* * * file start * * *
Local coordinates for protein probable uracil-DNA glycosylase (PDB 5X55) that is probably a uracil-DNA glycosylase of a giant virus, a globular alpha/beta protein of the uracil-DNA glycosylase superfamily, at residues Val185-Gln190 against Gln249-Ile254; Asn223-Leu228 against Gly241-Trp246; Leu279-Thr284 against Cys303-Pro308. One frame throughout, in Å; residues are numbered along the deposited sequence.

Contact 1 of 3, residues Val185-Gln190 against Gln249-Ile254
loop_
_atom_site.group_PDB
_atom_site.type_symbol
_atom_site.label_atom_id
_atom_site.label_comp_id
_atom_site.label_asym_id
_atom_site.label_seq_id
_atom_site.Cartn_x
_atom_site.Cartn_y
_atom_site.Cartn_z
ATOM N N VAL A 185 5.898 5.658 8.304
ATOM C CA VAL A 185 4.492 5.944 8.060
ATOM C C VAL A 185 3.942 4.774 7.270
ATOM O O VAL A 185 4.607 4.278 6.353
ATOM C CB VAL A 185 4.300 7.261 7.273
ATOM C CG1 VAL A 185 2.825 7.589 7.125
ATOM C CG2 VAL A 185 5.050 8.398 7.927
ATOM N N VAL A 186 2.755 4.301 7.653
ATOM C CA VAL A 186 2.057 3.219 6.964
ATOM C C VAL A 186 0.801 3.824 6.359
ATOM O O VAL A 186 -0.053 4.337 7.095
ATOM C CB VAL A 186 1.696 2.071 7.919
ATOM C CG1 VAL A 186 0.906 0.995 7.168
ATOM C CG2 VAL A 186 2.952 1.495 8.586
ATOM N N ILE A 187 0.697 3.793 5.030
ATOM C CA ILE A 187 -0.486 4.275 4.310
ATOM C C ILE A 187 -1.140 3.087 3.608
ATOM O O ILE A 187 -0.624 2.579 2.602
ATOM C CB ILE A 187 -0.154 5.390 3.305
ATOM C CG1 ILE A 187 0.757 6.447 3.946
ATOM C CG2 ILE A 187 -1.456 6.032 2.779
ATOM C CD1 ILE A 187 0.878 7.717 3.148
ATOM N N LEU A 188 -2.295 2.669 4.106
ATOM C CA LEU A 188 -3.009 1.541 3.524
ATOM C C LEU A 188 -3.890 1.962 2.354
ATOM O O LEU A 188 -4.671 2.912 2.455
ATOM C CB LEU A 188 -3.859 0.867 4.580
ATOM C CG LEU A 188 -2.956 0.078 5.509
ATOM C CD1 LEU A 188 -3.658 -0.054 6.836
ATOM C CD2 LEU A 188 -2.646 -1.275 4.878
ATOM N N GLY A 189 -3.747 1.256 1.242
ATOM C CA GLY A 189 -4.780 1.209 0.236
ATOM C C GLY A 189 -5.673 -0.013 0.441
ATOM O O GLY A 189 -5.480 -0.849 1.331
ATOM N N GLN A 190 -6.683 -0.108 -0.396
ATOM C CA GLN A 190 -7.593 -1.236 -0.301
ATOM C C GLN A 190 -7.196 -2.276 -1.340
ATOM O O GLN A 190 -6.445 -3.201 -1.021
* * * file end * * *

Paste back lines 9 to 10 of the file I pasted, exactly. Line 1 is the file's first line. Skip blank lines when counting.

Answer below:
_atom_site.label_seq_id
_atom_site.Cartn_x